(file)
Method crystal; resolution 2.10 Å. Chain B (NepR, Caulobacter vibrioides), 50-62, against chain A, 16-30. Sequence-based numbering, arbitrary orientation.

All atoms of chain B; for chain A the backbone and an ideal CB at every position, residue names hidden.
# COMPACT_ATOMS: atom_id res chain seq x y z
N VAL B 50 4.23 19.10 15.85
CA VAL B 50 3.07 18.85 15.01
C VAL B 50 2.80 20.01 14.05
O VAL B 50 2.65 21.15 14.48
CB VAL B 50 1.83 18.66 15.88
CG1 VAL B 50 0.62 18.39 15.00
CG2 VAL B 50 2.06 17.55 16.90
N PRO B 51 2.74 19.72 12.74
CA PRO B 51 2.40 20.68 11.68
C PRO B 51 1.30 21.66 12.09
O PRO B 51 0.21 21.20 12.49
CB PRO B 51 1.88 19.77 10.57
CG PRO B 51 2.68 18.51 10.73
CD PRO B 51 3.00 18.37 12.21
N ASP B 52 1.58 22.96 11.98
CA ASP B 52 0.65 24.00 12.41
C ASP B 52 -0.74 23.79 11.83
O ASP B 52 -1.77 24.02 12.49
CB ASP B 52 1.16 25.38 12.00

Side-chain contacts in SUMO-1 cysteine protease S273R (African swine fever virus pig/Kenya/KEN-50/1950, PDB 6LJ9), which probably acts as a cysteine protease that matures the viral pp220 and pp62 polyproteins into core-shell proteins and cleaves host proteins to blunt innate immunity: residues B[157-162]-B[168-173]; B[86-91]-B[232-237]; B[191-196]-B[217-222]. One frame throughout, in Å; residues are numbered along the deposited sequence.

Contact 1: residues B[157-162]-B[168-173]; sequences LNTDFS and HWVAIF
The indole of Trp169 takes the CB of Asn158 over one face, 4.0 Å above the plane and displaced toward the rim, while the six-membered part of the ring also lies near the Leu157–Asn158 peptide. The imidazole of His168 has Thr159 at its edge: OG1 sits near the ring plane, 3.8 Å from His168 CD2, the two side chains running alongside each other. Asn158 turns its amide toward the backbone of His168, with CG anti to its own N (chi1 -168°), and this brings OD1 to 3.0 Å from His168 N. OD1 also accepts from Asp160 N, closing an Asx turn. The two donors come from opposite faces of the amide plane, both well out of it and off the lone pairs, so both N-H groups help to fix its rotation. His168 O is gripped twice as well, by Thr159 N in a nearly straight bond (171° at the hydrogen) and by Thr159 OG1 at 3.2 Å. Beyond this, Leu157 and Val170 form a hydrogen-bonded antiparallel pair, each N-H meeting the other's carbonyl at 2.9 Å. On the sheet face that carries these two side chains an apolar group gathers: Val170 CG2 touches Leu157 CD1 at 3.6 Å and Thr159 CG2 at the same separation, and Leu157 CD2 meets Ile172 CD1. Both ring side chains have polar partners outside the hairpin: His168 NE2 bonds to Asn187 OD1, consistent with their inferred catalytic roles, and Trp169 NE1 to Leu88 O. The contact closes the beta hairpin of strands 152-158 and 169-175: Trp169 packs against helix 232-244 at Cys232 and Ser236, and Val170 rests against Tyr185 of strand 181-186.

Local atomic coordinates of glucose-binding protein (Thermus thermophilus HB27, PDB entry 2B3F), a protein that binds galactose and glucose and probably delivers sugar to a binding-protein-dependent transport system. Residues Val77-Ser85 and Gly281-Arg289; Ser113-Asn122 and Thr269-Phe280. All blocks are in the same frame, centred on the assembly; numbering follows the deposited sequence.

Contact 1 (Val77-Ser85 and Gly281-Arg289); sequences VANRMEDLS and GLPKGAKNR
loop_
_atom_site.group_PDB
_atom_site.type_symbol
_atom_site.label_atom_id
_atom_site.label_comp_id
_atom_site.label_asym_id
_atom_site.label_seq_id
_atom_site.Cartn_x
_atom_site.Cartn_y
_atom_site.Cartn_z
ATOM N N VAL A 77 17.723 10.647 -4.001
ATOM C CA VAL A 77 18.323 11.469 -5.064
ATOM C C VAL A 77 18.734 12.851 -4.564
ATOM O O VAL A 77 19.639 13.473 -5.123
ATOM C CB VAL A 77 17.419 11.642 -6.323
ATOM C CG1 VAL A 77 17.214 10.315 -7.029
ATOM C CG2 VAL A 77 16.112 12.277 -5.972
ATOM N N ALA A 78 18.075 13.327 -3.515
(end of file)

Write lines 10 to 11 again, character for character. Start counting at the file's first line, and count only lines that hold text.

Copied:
CG2 VAL B 50 2.06 17.55 16.90
N PRO B 51 2.74 19.72 12.74